Ecological modernization is an optimistic, reform-oriented environmental discourse and school of environmental social science that has gained increasing attention among scholars and policymakers in the last several decades in Europe, North America, Japan, and elsewhere (Hajer, 1995; Redclift and Woodgate, 1997; Mol, 2001; Dickens, 2004).
Proponents of ecological modernization assert that it is desirable and sometimes possible for societies to develop both economically and socially and at the same time conserve the environment. It is suggested that some improvements can be achieved through technological advances that help to reduce the consumption of resources via increasing efficiency (i.e. pollution prevention, waste reduction), typically by taking externalities from one economic production process and using them as raw material inputs for another (Christoff, 1996). Industrial ecology is frequently cited as a good example. The theory has also been linked with sustainability (see the more familiar expression 'ecologically sustainable development'). A frequently used phrase in the ecological modernization literature is 'cradle to cradle' manufacturing, contrasted against the usual 'crade to grave' forms of manufacturing - where waste is not re-integrated back into the production process. A more recent development in the ecological modernization literature has been the emergence of civil society as a key agent of change (Fisher and Freudenburg, 2001). So called 'bridging' technologies in the sustainability transition such as hybrid cars are also regarded as emblematic of ecological modernization.
As a strategy of change, some forms of ecological modernization may be favored by business interests because they seemingly meet the triple bottom line of economics, society and environment that is held underpin sustainability, yet do not challenge free market principles. This contrasts with many environmental movement perspectives, which regard free trade and its notion of business self-regulation as part of the problem, or even origin of environmental degradation. Under ecological modernization, the state is seen in a variety of roles and capacities: as the enabler for markets that help produce the technological advances via competition; as the regulatory (see regulation) medium through which corporations are forced to 'take back' their various wastes and re-integrate them in some manner into the production of new goods and services (e.g. the way that car corporations in Germany are required to accept back cars they manufactured once those vehicles have reached the end of their product lifespan); and in some cases as an institution that is incapable of addressing critical local, national, and global environmental problems. In the latter case, ecological modernization shares with Ulrich Beck (1999, 37-40) and others notions of the necessity of emergence of new forms of environmental governance, sometimes referred to as subpolitics or political modernization, where the environmental movement, community groups, businesses, and other stakeholders increasingly take on direct and leadership roles in stimulating environmental transformation. Political modernization of this sort requires certain supporting norms and institutions such as a free, independent, or at least critical press, basic human rights of expression, organization, and assembly, etc. New media such as the Internet greatly facilitate this.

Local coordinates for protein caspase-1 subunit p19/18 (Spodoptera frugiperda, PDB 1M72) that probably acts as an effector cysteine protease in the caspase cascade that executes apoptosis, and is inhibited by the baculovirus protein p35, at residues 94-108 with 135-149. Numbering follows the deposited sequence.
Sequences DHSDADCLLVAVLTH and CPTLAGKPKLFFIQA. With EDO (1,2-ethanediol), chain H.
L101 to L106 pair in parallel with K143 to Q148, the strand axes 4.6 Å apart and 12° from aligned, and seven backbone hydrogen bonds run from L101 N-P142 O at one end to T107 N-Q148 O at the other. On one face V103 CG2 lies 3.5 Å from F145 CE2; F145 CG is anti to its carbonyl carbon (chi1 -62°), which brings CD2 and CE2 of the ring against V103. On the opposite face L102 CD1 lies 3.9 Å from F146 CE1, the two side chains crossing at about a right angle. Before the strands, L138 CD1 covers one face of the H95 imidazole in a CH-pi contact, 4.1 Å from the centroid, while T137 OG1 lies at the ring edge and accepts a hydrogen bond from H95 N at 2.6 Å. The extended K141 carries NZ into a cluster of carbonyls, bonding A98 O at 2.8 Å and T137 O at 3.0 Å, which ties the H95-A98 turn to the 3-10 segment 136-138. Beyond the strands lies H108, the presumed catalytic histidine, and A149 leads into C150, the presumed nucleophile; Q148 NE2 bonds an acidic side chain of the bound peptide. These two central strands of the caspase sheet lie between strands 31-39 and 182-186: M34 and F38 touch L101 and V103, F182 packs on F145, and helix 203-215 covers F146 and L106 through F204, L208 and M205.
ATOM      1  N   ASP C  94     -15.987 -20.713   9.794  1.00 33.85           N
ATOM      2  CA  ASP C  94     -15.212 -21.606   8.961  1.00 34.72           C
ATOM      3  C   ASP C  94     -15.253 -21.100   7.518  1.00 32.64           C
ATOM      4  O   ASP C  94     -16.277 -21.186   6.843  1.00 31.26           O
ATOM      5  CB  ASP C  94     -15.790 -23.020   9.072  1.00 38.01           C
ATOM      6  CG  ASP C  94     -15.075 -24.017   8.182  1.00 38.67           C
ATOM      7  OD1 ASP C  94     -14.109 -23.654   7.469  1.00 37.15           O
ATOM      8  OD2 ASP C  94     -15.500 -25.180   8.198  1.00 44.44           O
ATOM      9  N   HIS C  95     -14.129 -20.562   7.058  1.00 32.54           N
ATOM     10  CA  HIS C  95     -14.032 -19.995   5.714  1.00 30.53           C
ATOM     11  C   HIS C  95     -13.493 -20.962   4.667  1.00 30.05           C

Critics argue that ecological modernization will fail to protect the environment and does nothing to alter the impulses within the capitalist economic mode of production (see capitalism) that inevitably lead to environmental degradation (Foster, 2002). As such, it is just a form of 'green-washing'. Critics question whether technological advances alone can achieve resource conservation and better environmental protection, particularly if left to business self-regulation practices (York and Rosa, 2003). For instance, many technological improvements are currently feasible but not widely utilized. The most environmentally friendly product or manufacturing process (which is often also the most economically efficient) is not always the one automatically chosen by self-regulating corporations (e.g. hydrogen or biofuel vs. peak oil). In addition, some critics have argued that ecological modernization does not redress gross injustices that are produced within the capitalist system, such as environmental racism - where people of color and low income earners bear a disproportionate burden of environmental harm such as pollution, and lack access to environmental benefits (see nature's services) such as parks, and social justice issues such as eliminating unemployment (Bullard, 1993; Gleeson and Low, 1999; Harvey, 1996). Moreover, the theory seems to have limited global efficacy, applying primarily to its countries of origin - Germany and the Netherlands, and having little to say about the developing world (Fisher and Freudenburg, 2001). Perhaps the harshest criticism though, is that ecological modernization is predicated upon the notion of 'sustainable growth', and in reality this is not possible because growth entails the consumption of natural and human capital at great costs to ecosystems and societies.
Ecological modernization, its effectiveness and applicability, strengths and limitations, remains a dynamic and contentious area of environmental social science research and policy discourse in the early 21st century.